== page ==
I looked and looked and couldn't figure out what the squirrel, who had a tail and back of his torso that was almost blonde, like he'd be dipped in bleach.

I showed him to Bern and she recognized what he was eating as a too ripe peach she'd thrown into the 15 foot by 10 foot area off the east side of our deck which may be the largest compost heap in Connecticut. Bern puts all the flotsam and jetsam from her work in the yard there and we both throw vegetable and fruit stuff there--peels and skins and husks and such.

So the squirrel had a peach. God and the squirrel knows how he got it that far up in the tree.

The next time I looked, he was hanging upside down on the trunk of the tree by his back claws and holding the peach in his front paws, still eating.

He enjoyed it greatly, I imagine.

I hope it didn't disturb his digestive tract too much. Who knows how often squirrels eat peaches?

Wednesday, July 4, 2012

Freedom on Independence day

Today is a day that Americans talk a lot about 'freedom'. I'd like to share some the freedoms I'm interested in.

*The freedom to disagree with politeness. We seem to have lost this one in the last few years. To "disagree" with anyone about anything gets you called names. You're a 'socialist' or a 'Nazi' or 'un-American' in some way if you disagree. I want to be free to disagree and be treated with respect. And be 'listened to' even if I'm not 'agreed with'.

*The freedom to deviate from the norm and be accepted. This obviously begins with the need to let everyone who is in love, no matter their gender, have the same opportunities and rights as people who are heterosexual. But it goes far beyond that. Muslims need to be treated with the same respect as Christians or Jews. The 99% needs to have a seat at the table and a voice in the matter as the 1%. We all need to 'occupy' our place at the table. Undocumented persons need to have access to citizenship's rights no matter how they got here.

*The freedom to be 'equal' needs to be absolute for women. This incredible upset about The Affordable Health Care Act requiring employers to provide total health care for women is simply bogus. I guarantee you if someone suggested that prostate care for men should be exempt for certain religious reasons it wouldn't stand a chance in hell of a consideration. Plus, why is equal pay for equal work such a big frigging problem? Sounds obvious to me. Women have always carried the wood, they should have equal say in how to build the fire.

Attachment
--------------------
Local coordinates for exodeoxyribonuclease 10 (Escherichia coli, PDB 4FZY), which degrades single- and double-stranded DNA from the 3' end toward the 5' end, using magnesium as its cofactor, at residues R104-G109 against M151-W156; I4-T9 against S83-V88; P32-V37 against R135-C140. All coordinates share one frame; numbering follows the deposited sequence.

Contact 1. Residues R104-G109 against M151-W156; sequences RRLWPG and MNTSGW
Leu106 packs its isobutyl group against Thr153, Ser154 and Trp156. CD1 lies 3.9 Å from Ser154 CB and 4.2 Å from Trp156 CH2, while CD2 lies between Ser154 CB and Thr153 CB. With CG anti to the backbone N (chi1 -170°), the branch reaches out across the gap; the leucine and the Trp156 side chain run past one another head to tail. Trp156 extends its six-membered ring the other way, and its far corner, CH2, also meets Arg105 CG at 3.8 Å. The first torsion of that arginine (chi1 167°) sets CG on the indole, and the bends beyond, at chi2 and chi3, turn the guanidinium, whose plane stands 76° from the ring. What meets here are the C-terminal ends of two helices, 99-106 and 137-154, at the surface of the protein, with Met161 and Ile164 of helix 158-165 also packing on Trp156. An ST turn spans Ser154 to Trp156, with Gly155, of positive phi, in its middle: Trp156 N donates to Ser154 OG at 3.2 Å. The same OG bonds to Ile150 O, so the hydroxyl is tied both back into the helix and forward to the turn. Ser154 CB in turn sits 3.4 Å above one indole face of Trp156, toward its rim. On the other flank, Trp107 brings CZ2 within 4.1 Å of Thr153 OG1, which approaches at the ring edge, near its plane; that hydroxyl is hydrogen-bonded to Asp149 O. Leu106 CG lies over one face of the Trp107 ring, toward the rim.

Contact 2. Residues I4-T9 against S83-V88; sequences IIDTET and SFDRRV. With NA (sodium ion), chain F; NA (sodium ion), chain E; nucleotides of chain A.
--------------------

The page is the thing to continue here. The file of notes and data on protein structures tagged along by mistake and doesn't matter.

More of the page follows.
*The freedom to be 'equal' should apply to the poor. The social Darwinism of many in our society would leave the poor to fend for themselves. Either 'we're all in this together' or it's 'every person for themselves.' The very nature of capitalism creates poverty. Our society should be free to redistribute (yes, Virginia, I said the word!) wealth every decade or so to even the playing field and give everyone a shot at true equality.

*The freedom to not have my patriotism questioned when I question government policy. I have the freedom to 'stand against' what the government does as a way of being a Patriot.

That's a good enough start on the Freedoms I celebrate (and devoutly pray for on this day of Independence.)

Tuesday, July 3, 2012

Ponerable things...

Some things I've been pondering about these summer days.

How does my cat know I'm cleaning his litter box? He always comes while I'm doing it to try out the new litter....

Why do people walking on the canal prefer their ear pods to the sounds of birds, bullfrogs, the wind in the trees and the gentle murmur of the moving water.

Where does the water in the canal come from and go to? Is the water sad that it can't flow into the sea?

How many words does my dog understand? I have a partial list: he knows the names of 3 of our friends (John, Jack and Sherry) and will bark and look around for them when we say their names in his hearing. It's the same for our children's names and 'the girls'--which is what we call our three granddaughters. He knows "upstairs" and will go there when I say it downstairs. He knows "big bed" and will run to our room when we say that. He knows "bye-bye" because when I say that he'll come inside with me. He knows "bowl" because he'll look in it when you tell him too. He knows "drink of water" and will go over to the nearest sink when you ask him if he wants one. He knows "bathroom" and runs to the front door when we say it inside or begrudgingly go down the steps of the deck to the back yard when outside. Other than that I'm not sure what other words he understands--well, 'sit' and 'down' and 'leave it', he knows of course. I had a list of about 30 words I was convinced our Puli from 27 years ago knew. You could tell Finney (named for Albert Finney) "get your ball and put it in your bowl" and he would. Our current Puli, Bela, isn't nearly that smart. Or maybe he's more stubborn.

I ponder why I, an English major, didn't know the meaning of "temerity" when someone asked me?

I wonder what it would be like to be inside my dog's brain, or my cat's, or a conservative Republican's, or my wife's.

If Jesus were here today would he go to church?

Why do I feel a bit bad when I kill insects?

How come I like iced tea but not hot tea? I like both hot and iced coffee....

Why can I often access a random and weird fact and not always remember people's names?

What's it like to be dead? Or, not yet born?

How can it be, over the years, that I have played 7472 games of Hearts on my computer? (I've won 3628--48%!) maybe being able to win has something to do with it....

Why did I have a dream the other night about wearing a clerical collar when I haven't worn one for 12 years or so? What's that about in my inner life?

How can anyone be against the Affordable Health Care Act?

What causes 'freezer burn'?

How come some finger and toe nails seem to grow faster than others? When did I stop biting my finger nails?

Nothing earth shattering, just stuff like that....

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About Me

some ponderings by an aging white man who is an Episcopal priest in Connecticut. Now retired but still working and still wondering what it all means...all of it.